University of Cambridge > Talks.cam > Boris Lenhard seminar >  Long- and short-range gene regulation: from genome-wide patterns of sequence conservation to the dynamics of regulatory complexes

Long- and short-range gene regulation: from genome-wide patterns of sequence conservation to the dynamics of regulatory complexes

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The accumulation of data on highly-conserved long-range enhancers, as well as the genome wide transcription factor binding and epigenetic modification data from ChIP experiments, has begun to dismantle the textbook picture of transcriptional regulation by transcription factors binding to either proximal promoter regions or distal upstream enhancers. Highly conserved enhancers of developmental genes can drive the expression of their target genes from megabase distances, often with one or more unaffected genes in between. As the ChIP-seq data confirms, transcription factors are often found to bind inside long introns, especially the first intron of metazoan genes that is also the longest on average. At the same time, many expression patterns of tissue-specific genes can still be recapitulated using only its short upstream sequence pit in front of a reporter gene. We have investigated the distribution of binding locations of regulatory complexes driving expression of different functional categories of genes and the effect of their position on the activity of their target genes and other genes in their neighborhood. The results indicate that the responsiveness of genes to long-range regulation strongly depends on the type of their core promoter and represents a defining property of several functionally distinct classes of genes. This helps explain the evolutionary patterns of gene and genome duplications, and has implications for the planning and interpretation of studies of gene regulation and genome-wide disease association.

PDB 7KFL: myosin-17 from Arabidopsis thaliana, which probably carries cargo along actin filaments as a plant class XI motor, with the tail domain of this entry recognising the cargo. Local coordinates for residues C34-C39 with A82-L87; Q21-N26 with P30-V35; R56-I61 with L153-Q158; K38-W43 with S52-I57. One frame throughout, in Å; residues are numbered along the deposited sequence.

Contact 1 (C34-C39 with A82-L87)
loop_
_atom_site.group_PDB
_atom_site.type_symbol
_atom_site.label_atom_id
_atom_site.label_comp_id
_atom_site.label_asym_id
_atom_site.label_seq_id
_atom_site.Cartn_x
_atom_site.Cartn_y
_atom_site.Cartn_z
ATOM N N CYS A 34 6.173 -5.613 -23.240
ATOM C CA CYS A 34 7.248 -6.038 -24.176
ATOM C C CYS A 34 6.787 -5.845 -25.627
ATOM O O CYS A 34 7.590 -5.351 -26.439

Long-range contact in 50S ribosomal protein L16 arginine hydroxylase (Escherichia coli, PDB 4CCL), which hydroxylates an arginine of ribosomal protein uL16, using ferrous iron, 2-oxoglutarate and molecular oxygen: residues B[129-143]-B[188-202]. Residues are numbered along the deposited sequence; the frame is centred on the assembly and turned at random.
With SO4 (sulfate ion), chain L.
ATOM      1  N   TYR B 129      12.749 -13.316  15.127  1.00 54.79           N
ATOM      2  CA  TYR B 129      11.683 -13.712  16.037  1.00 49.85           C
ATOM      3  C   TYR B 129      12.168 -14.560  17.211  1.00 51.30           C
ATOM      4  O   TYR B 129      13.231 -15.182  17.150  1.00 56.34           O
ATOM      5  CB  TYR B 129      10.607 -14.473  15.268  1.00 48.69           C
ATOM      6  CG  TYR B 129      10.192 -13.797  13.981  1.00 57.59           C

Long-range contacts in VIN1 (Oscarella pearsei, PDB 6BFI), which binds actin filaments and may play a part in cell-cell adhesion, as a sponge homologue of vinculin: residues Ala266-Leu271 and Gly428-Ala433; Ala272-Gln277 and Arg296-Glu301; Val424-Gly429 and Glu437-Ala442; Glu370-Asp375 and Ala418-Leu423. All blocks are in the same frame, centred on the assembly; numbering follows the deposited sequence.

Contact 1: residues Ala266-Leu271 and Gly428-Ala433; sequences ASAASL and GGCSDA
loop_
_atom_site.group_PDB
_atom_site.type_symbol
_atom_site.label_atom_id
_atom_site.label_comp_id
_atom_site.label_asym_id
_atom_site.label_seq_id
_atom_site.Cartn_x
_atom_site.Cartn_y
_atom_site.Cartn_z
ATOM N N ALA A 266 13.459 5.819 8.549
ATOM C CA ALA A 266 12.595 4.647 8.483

This talk is part of the Boris Lenhard seminar series.

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